The way it all would end the way it all would go
Our lives are better left to chance I could have missed the pain
But I’d of had to miss the dance
Yes my life is better left to chance
I could have missed the pain but I’d of had to miss the dance.
— Tony Arata, The Dance, performed by Garth Brooks

Those of us who have left behind our frozen moment and chosen the path of Ulysses have, over these last few years, changed the conversation in the corridors of power. Regenerative systems designer Daniel Wahl, in his interview for the ecovillage web summit this week, observed that in UN climate summits in Paris, Marrakech and Bonn prior to 2018, the main words being used to describe the way out were still “adaptation and mitigation.” In Katowice in 2018, UN Secretary-General Antonio Gutierrez for the first time adopted the words of Project Drawdown, the International Biochar Initiative, the Commonwealth Secretariat and others, and began speaking of “reversing climate change.” With that shift of language, the studies of negative emissions technologies and natural climate geotherapies (agroforestry, permaculture, biochar, aquaculture, etc.) suddenly moved from offstage to stage center.

While it is yet unknowable if humans have the collective capacity to act quickly enough to actually reverse climate change, what can be said is that a small number of activists in the ecovillage, bioregional, and permaculture worlds have already changed the conversation.

If there will be salvation for our kind, it must pass through that reversing door. We have set a lantern there. Wahl quoted (without attribution to Herman Kahn or Al Gore) the aphorism, “We must do the impossible because the probable is unthinkable.”

This too we know: each and every one of us will have our deer-in-the-headlights moment when we realize we really did blow up the Holocene and it won’t be coming back and that could be all she wrote for homo sapiens. Then arrives, in the echo of that thunderclap, the realization that accumulating property, saving historical mementos, writing books, making films, or building companies or concepts to outlive yourself are all meaningless activities when placed into a context of Near Term Human Extinction. What matters is… What? What matters is what happens next to each and every one of us.

Remembering the sensation that Alan Watts called The Wisdom of Insecurity, or that Arnold Mindell describes in Sitting in the Fire, — living fully in the moment, not knowing, but being content with unknowing — is a better skill to develop than trying to know everything or to be constantly battling boredom while surfing channels on your phone. This complex, living, dynamic system of which we are part and which we co-created with our actions or inactions, is too complex to be predicted and controlled anyway. Indeed the very act of attempting control, such as with AI, changes it enough to make it unpredictable again.

By accepting our own mortality, and the termination of our line, rather than becoming catatonic or despairing, we can continue to function in a positive, healing way. We may even change how the story ends. If enough of us abandon aspirations for self-aggrandizement and join with neighbors to plant trees and grow food, we could, dear friends, reverse climate change. My point is that it may take each of us coming to terms with annihilation for that to happen, and the sooner those moments come, the better for us all.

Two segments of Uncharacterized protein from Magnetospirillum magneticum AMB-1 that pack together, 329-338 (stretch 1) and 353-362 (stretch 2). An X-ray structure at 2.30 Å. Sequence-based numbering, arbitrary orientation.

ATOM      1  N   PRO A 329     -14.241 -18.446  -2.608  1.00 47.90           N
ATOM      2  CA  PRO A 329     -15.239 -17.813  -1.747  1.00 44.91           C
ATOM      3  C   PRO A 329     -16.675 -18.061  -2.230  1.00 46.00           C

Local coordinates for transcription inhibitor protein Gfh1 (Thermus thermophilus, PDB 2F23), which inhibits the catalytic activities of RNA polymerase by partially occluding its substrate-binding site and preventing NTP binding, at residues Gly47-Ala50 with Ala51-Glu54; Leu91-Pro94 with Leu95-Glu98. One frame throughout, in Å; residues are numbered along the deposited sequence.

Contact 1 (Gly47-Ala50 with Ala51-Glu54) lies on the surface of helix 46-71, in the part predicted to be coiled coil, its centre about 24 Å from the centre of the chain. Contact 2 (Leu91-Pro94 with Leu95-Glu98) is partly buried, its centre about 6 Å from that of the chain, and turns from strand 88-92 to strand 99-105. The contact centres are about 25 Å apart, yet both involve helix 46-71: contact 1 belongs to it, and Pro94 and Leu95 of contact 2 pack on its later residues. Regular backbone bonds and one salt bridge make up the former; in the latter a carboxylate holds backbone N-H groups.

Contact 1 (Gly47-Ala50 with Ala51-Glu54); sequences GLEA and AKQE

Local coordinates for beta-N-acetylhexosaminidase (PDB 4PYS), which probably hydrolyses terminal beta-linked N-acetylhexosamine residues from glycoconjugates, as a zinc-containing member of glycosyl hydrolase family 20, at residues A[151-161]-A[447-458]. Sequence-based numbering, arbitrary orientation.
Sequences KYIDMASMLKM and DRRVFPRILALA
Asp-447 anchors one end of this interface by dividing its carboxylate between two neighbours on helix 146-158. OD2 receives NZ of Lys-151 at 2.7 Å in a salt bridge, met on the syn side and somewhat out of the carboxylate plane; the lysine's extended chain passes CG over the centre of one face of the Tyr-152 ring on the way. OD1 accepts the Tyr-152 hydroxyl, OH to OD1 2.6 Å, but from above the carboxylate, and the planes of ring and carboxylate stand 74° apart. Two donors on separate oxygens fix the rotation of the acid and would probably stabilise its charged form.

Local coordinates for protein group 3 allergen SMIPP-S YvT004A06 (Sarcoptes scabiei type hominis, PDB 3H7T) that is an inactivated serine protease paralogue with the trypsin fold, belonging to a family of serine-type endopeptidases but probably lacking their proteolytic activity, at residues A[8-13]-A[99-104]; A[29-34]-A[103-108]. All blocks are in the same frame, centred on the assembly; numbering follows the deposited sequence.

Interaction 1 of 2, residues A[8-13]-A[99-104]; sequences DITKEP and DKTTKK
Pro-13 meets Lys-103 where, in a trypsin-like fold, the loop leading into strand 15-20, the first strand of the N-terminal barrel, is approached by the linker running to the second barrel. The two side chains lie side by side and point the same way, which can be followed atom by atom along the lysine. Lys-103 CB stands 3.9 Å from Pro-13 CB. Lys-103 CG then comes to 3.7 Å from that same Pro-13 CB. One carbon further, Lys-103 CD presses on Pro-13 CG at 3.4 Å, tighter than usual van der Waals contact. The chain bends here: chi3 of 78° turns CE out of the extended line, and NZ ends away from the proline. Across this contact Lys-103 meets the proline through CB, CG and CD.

That little boy on the stage with the deer-in-the-highlights look will get over it. The next time he will be singing as full-throated as anyone, and maybe the little girl next to him will be the one who is frozen. It goes around.

The frozen moment has an inevitability for each of us but is a transient phase. In what comes next resides all hope.

You encourage me to do more and then tell you about it. Help me get my blog posted every week. All Patreon donations and Blogger subscriptions are needed and welcomed. Those are how we make this happen. PowerUp! donors on Patreon get an autographed book off each first press run. Please help if you can.

Sunday, February 3, 2019

Sargon and the Sea Peoples

"For hundreds of years, stories of marauding Sea Peoples were told to frighten children."

  Back in 2250 BCE, Sargon of Akkad found the grain farming good in the broad, flat alluvial valley between the Tigris and Euphrates Rivers. Being an accomplished bully and not fond of toiling in the heat of the sun himself, he assembled a gang of thugs and enslaved weaker people to work for him. They built vast irrigation systems, knocked down forests and opened up much of the fertile Mesopotamian Plain to oxen and wooden plows. With good soil, good seed and adequate rain, his tribe prospered and applied their surplus to erect a number of market cities that were considered quite grand for the period.

You can’t just knock down forests and dig long irrigation ditches and expect Nature to let you off scot-free, however. The plowing opened the soil to the sun and killed the rich microbial life built by those erstwhile forests. Irrigation made the fields salted and addicted. Major lakes silted. Without the trees and their fungal network, the weather changed. It stopped raining.

After a mere 130 years of prosperity, the Akkadian empire collapsed abruptly in the 22d Century BCE. There was general abandonment of agriculture, dramatic influxes of refugees, and widespread famine. The same calamity befell much of the rest of the region. Poorer tribes flocked to wealthy Akkad seeking help.

Faced with the rising tide of hungry people, Sargon’s successor thought a good solution would be a 112-mile-long wall, roughly the distance by patrol car between Brownsville TX and Rio Grande City, which Akkadians dubbed the “Repeller of the Amorites.” They may even have claimed they were going to get the Amorites to build it, but those clay tablets haven’t been located yet.